Any of the
activities listed for
the other harvest festivals (Lughnasadh
or Samhain) would also be appropriate for Mabon.
After you have
shared the story of the Little Red House with your children, it is
fun to make block prints using your cut apples. Of course you can
use other fruits and vegetables to make other shapes, but the
natural pentacle inside an apple is a fun for all kinds of pagan
applications from stationary to tee-shirts (Star fruit also has the
pentacle when sliced across).
Apples cut cross-wise to reveal the star
Acrylic craft paint in desired colours. Available in tubes and small
bottles. The tubes work better for this project.
(Note: while it is wet, most acrylic paints can be washed away with
water or rubbing alcohol--once it is dry, it is virtually
impossible to remove from fabrics.)
Items to be printed (white polyester tee-shirts,
folded into quarters to use as stationary or greeting cards, plain
brown paper or white butcher paper to use as
wrapping paper, brown or white bags with handles, etc.)
A piece of tile, or a Styrofoam meat tray to use as a paint surface
Brayer (Optional, but nice to have--a small rolling pin can be used,
but a real brayer can be purchased reasonably at most
art supply stores.)
1. Squeeze a small amount of
paint on your paint surface and spread with the brayer.
2. Dip the cut side of your apple
in the paint and apply to the item you are stamping.
3. Repeat steps 1 and 2 as many
times as desired. If using more than one colour, let dry between
If stamping tee-shirts, let dry
at least 24 hours before wearing or washing.
3 parts Frankincense
2 parts Myrrh
1 part Rosemary
1 part Cedar
1 part Juniper
Burn during fall
and winter Sabbat rituals.
2 Parts Frankincense
1 Part Sandalwood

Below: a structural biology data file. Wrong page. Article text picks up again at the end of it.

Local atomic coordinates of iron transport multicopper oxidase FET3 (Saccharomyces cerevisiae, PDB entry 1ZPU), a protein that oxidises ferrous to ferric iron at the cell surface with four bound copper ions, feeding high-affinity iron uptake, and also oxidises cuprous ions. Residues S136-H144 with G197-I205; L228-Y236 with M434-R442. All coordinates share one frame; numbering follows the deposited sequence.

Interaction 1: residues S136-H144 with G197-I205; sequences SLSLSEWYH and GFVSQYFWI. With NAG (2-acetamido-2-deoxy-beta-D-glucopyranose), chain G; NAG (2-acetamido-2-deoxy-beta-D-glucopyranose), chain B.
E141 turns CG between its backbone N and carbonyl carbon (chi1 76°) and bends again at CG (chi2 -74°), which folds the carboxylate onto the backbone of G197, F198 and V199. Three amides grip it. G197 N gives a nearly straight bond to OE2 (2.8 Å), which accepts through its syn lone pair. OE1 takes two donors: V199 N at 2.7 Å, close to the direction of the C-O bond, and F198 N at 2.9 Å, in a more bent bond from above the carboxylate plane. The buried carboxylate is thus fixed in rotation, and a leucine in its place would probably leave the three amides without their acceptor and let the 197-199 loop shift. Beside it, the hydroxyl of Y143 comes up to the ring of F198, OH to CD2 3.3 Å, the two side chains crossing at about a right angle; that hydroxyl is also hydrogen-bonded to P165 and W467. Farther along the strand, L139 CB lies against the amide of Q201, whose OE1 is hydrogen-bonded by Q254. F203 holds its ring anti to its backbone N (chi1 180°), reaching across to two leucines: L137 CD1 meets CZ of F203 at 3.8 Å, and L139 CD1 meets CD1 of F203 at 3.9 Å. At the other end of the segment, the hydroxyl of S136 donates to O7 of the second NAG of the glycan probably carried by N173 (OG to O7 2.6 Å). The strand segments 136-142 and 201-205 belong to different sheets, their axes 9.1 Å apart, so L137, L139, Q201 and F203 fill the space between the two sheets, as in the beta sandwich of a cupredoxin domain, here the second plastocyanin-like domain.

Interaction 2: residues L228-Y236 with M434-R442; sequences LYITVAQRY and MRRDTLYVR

1 Part Cypress
1 Part Juniper
1 Part Pine
1/2 Part Oakmoss (or few
drops of Oakmoss Bouquet)
1 Pinch Pulverized oak
Burn during Mabon
2 c Apple juice
1 c Water
1 pinch Sea salt (optional)
1 c Rice bran
1 Ts Cinnamon
1 c Roasted pecan or other nuts -- (chopped)
1 Ts Vanilla
Bring juice, water and
salt to a boil in a large saucepan.
Stir in Rice bran and
Turn heat to low.
Simmer 5 minutes.
Remove from heat.
Stir in nuts and vanilla.
Let set until slightly
Pour into a 20cm square pan.
Refrigerate until set and
Serve squares plain or with a little
Fresh Apple Cake
This is a very rich, moist cake which needs no frosting. I'm told it
mellows and improves with age.
3 C. tart apples, diced and peeled
2 1/2 C. Sugar
1 1/2 C. Vegetable oil
3 C. Flour
1 tsp. Salt
1 tsp. Baking Soda
1 1/2 tsp. Almond flavouring
1 1/2 tsp. Vanilla
3/4 C. shredded Coconut
1 C. chopped Nuts.
Mix sugar in oil.
Add eggs and mix.
Combine dry ingredients.
Stir the apples, nuts and
coconut into the dry ingredients.
Stir everything together.
Add the flavorings.
Pour into a greased and
floured tube pan.
Bake at 170°C for 1
hour & 30 minutes, or until a pick inserted in the cake comes out
This is a
It keeps well for up to a week without refrigeration.
It's good for breakfast, for snacks or for dessert.
1 1/2 C. Applesauce (chunky is especially good)
1 C. Sugar
1/2 C. Shortening
1 C. Raisins
2 C. Flour
1 tsp. Baking Soda
1 tsp. Nutmeg
1 tsp. Cinnamon
1 C. chopped Nuts.
Combine applesauce, sugar,
raisins and shortening in a saucepan. Cook over low heat, stirring
frequently until the mixture comes to a boil. Allow to cool.
Combine dry ingredients
Stir everything together
until well blended. (Mixture will be very thick.)
Pour into a greased and
floured 22cm x 30cm pan.
Bake at 175°C for 30
minutes, or until a pick inserted in the cake comes out clean.
Allow to cool completely,
then cover with plastic wrap.
2 acorn squash
(or similar small pumpkin), washed and
cut in halves
1/2 stick of butter
1/2 cup of crushed Ritz
1/4 cup chopped walnuts
1/4 cup brown sugar
Wash and cut acorn squash
in half from stem to bottom
Scoop out the seeds and
rub the inside and cut parts with butter
Put the acorn squash on a
Melt the butter, and mix